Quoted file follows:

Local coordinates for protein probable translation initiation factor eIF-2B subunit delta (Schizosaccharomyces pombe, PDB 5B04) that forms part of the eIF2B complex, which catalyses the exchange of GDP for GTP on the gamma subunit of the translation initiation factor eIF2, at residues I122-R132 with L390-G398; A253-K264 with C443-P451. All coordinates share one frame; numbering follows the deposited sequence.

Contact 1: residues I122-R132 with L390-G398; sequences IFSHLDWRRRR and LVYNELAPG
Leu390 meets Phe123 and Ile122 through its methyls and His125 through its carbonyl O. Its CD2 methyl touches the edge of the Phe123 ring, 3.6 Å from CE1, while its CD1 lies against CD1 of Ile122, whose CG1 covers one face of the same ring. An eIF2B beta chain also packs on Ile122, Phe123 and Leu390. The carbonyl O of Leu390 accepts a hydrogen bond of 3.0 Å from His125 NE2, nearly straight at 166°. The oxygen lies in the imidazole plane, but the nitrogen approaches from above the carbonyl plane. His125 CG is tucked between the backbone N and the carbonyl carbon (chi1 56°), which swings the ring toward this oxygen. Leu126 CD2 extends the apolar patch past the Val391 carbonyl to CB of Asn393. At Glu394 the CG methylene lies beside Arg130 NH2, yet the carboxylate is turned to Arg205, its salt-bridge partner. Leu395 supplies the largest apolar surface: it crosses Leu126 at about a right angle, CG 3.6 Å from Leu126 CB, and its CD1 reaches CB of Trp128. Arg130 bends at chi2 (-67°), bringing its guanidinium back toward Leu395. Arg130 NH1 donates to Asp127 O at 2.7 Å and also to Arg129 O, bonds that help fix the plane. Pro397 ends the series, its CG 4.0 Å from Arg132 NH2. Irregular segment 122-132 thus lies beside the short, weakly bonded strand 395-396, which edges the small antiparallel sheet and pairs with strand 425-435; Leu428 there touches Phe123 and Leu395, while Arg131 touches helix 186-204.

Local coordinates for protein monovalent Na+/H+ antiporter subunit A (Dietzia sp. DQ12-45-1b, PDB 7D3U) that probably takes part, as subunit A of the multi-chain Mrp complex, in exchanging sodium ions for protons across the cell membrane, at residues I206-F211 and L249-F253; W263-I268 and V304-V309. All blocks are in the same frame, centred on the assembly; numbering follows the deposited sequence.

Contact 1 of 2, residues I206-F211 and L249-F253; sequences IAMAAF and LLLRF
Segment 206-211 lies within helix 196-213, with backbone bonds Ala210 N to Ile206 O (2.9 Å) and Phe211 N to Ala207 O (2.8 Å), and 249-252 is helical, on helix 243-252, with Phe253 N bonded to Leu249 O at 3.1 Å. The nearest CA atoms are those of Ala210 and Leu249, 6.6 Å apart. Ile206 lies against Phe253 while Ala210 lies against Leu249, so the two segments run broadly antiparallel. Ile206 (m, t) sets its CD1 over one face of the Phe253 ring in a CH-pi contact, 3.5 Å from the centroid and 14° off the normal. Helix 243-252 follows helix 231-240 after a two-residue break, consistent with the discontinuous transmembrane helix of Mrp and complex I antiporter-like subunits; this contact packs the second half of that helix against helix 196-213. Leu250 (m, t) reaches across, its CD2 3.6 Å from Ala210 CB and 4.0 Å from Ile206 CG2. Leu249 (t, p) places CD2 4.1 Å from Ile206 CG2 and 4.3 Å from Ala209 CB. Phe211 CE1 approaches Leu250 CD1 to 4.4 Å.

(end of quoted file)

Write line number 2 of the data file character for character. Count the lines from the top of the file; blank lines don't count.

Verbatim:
Contact 1: residues I122-R132 with L390-G398; sequences IFSHLDWRRRR and LVYNELAPG